Short & sweet Friday Fun

I’m in the mire of two big deadlines (8,000 words in total) due next week, so I haven’t the time to do a ‘proper’ Friday Fun, despite having plenty fodder.

BUT, there is one thing that’s brought me respite at intervals through the week which I’d intended to share – given that it’s fun and transport related. Out there, some brilliant geeks are working on a metro game, where you can create your own transport system. You connect stations; cross rivers; resolve capacity issues; and ultimately aim to safely carry as many passengers as possible. The game is over if serious over-crowding occurs, just as in real life.

It’s in beta, so they’re welcoming feedback and in the course of the days that I’ve been playing it I’ve noticed both bugs and improvements, so you’d actually be contributing something too! This is what the developers have to say:

Mini Metro is an upcoming minimalistic subway layout game. Your small city starts with only three unconnected stations. Your task is to draw routes between the stations to connect them with subway lines. Everything but the line layout is handled automatically; trains run along the lines as quickly as they can, and the commuters decide which trains to board and where to make transfers.

Mini MetroThis was one of my more successful escapades. I think I got 397 passengers [note the number in the bottom right corner] before over-crowding shut down my system. The circle on the bottom left is a new station – they appear at intervals and you have to work out how to incorporate them. The symbols at the stations are passengers waiting for trains – panic ensues when those lines grow longer! But each time Sunday rolls along (see the clock in the top right corner) you are offered a choice of bonuses, from extra capacity trains, to additional river tunnels.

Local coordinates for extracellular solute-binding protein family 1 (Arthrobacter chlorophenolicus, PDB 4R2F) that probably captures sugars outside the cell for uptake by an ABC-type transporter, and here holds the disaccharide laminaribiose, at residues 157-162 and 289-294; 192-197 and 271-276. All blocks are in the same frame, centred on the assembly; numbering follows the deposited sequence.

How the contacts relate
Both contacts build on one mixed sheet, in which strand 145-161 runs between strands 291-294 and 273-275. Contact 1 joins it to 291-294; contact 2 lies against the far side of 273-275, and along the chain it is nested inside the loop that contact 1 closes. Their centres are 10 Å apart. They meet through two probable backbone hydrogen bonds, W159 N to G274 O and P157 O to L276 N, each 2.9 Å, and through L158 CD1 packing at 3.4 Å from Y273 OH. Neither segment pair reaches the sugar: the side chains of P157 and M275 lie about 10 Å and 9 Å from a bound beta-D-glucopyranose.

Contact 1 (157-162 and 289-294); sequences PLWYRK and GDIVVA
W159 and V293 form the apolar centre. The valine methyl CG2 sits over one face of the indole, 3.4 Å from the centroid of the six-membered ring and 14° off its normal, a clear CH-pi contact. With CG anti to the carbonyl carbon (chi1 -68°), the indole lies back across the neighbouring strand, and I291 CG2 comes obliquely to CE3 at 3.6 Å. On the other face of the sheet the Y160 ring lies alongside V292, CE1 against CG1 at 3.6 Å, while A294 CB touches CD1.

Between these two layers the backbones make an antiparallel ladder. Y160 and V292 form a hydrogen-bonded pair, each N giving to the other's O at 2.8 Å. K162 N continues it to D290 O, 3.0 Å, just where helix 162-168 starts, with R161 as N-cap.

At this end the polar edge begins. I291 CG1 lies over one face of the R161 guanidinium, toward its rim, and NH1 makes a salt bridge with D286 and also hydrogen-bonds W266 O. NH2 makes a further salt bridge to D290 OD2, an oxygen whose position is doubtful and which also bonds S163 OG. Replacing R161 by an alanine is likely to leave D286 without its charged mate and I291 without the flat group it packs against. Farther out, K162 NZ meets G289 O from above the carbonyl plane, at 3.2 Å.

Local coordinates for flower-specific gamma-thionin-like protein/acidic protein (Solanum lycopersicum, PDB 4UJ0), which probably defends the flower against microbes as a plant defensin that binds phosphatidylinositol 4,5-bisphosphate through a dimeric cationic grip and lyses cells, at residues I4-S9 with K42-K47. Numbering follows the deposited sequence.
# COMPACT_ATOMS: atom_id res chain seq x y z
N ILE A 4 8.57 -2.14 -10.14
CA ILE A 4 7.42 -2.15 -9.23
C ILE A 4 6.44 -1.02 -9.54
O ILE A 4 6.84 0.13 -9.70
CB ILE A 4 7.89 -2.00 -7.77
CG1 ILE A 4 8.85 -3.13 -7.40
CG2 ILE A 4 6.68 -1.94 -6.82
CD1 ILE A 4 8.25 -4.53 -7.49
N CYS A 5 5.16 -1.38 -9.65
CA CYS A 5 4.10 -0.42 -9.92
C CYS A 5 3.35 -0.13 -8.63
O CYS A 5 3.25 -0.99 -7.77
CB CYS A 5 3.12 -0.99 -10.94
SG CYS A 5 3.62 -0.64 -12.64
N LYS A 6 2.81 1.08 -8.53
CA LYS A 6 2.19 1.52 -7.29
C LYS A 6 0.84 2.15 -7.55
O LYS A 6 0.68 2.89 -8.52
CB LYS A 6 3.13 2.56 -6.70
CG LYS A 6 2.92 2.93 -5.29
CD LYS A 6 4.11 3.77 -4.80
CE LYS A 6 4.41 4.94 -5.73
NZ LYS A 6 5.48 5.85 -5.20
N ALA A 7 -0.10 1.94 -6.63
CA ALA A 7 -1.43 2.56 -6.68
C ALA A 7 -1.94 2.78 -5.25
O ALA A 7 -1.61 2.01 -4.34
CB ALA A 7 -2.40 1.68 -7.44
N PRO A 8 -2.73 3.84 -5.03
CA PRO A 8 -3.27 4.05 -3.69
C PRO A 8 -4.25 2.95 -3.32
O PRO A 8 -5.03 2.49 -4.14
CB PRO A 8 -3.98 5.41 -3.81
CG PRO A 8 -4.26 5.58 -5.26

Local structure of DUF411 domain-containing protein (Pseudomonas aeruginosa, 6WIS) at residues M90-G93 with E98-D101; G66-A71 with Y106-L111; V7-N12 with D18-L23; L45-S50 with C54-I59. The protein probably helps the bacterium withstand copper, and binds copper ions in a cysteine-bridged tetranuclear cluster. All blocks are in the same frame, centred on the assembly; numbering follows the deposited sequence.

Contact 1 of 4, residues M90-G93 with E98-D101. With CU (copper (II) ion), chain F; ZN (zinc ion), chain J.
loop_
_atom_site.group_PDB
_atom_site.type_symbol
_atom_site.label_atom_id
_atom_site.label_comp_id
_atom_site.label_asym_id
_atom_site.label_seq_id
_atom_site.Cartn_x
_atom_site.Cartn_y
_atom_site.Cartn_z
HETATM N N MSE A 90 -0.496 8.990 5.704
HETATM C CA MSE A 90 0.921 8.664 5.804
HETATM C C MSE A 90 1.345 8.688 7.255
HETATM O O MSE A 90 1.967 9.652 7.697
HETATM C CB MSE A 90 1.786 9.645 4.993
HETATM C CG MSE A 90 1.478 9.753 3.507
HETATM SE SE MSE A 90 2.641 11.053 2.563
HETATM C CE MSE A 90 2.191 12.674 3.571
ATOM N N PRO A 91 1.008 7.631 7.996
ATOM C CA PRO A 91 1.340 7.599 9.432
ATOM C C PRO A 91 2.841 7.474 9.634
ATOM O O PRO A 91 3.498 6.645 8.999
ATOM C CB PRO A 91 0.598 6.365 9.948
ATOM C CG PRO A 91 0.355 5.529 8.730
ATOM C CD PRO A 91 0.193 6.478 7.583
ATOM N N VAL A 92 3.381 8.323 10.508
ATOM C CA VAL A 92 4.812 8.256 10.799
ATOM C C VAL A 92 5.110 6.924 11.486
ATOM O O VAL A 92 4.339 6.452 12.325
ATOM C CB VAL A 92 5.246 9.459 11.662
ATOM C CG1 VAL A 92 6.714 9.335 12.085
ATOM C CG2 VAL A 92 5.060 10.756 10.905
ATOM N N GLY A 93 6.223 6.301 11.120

At times it seems fiendishly difficult, but practice improves things! (Although I did note that my friend Matt had already reached 471 when he sent me the link, but he is a techy nerd, so maybe he’s just better at these things!)

Anyway, there’s your challenge for the weekend! Enjoy!

When the Spirit moves through Jenga

A compulsory component of college residentials (aka #VicarWeekend) is the Saturday evening fellowship group meetings (also, cynically, known as forced friendship groups). These groups are a way of helping us get to know students from other years and other centres (of which there are two in addition to the one I go to). Nice idea and generally a nice concept – it’s just that the unnatural, forced element of it is always there.

Last Saturday our fellowship group leaders had two options for our time together:
(i) Play Jenga
(ii) Pray for each other